With three top California assemblyman singing their tune at the American Federation of Musicians’ “Keeping the Score in California” event, it appears as if the tax incentive designed to keep recording work in the state is destined for passage. “I don’t see it as a question of if it’s going to happen, I see it as a question of when it’s going to happen,” said Assembly Majority Leader Ian Calderon, who in April introduced the measure, AB 1300.
Other Sacramento heavy-hitters who joined AFM Los Angeles president John Acosta and about 150 attendees for a free concert at City Hall on Aug. 19 were James Cooper, who chairs the assembly budget subcommittee overseeing the initiative, and Sebastian Ridley-Thomas, chairman of the assembly committee on revenue and taxation.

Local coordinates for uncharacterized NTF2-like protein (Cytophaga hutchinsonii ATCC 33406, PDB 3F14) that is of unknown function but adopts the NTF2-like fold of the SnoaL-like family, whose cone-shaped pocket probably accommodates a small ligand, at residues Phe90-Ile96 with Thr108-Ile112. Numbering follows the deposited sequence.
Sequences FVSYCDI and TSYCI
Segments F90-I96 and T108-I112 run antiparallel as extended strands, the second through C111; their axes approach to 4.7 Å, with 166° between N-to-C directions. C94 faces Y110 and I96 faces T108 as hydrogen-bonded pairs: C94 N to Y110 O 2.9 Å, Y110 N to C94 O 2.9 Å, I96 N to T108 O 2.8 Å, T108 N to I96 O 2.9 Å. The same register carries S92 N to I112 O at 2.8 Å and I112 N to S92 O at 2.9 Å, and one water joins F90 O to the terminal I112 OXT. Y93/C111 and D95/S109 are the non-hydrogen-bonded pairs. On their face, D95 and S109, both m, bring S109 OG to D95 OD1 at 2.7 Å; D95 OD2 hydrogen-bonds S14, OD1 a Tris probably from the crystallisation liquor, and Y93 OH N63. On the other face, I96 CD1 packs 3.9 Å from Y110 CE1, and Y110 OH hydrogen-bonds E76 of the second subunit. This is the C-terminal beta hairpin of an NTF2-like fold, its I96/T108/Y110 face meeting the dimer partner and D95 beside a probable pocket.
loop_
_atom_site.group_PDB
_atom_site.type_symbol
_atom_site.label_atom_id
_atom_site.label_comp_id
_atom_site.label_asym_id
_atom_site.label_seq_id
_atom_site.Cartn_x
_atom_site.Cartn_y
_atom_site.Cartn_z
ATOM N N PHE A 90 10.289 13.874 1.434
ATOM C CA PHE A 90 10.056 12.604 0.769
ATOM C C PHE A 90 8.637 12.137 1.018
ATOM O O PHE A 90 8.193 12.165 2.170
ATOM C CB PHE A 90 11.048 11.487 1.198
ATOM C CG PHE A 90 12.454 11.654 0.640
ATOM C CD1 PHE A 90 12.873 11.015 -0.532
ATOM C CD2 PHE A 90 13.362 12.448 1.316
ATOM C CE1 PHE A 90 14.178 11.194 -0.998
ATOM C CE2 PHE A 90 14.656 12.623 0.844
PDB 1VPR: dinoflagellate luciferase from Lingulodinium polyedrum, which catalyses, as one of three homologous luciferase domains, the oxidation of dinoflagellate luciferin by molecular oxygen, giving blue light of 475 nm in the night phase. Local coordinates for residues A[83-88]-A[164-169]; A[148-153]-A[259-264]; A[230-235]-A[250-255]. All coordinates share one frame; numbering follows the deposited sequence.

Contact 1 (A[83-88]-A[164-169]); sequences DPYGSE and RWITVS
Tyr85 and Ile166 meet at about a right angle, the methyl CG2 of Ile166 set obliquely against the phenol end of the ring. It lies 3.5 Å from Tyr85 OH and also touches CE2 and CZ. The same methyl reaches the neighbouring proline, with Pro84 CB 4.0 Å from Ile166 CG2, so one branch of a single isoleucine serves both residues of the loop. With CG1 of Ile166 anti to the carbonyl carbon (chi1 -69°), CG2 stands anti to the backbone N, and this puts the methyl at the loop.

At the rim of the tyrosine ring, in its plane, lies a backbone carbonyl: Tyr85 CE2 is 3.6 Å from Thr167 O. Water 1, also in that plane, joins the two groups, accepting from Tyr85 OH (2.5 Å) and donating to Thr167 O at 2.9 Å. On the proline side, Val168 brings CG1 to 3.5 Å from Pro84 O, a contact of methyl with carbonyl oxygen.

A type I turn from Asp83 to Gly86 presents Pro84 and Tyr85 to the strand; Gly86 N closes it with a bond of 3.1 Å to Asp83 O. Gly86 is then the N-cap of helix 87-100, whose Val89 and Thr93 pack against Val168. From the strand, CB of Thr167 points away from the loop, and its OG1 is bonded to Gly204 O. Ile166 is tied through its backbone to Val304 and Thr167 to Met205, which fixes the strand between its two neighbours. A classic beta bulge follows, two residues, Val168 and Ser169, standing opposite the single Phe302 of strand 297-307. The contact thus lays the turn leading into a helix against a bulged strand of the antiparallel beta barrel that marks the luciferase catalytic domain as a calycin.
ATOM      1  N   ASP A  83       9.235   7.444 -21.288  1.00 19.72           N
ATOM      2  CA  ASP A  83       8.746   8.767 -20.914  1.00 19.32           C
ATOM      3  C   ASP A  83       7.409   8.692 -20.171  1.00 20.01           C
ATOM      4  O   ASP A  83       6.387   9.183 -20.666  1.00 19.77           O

While California passed a film production tax credit of $1.55 billion starting in 2014 and running through 2020, scoring was not included in the $330 per year of relief. That may be because at the time, music was considered more a part of post-production, as with many aspects of filmmaking, digital technology has compressed music into part of the production process. And while that production credit has seen some improvement in keeping work in California, runaway scoring has become rampant, with the business dwindling in the past 10 years to half its size, with Paramount and Universal closing their scoring stages and the legendary Todd-AO room at CBS Radford razed to make way for office space.
“Sony, MGM, Fox and Warner Bros. are the only big studio scoring stages left,” composer Dan Redfeld said. “Keeping the scoring work here in Los Angeles supports a whole ecosystem of work here — not only the musicians but the facilities staff, the engineers, orchestrators, copyists.”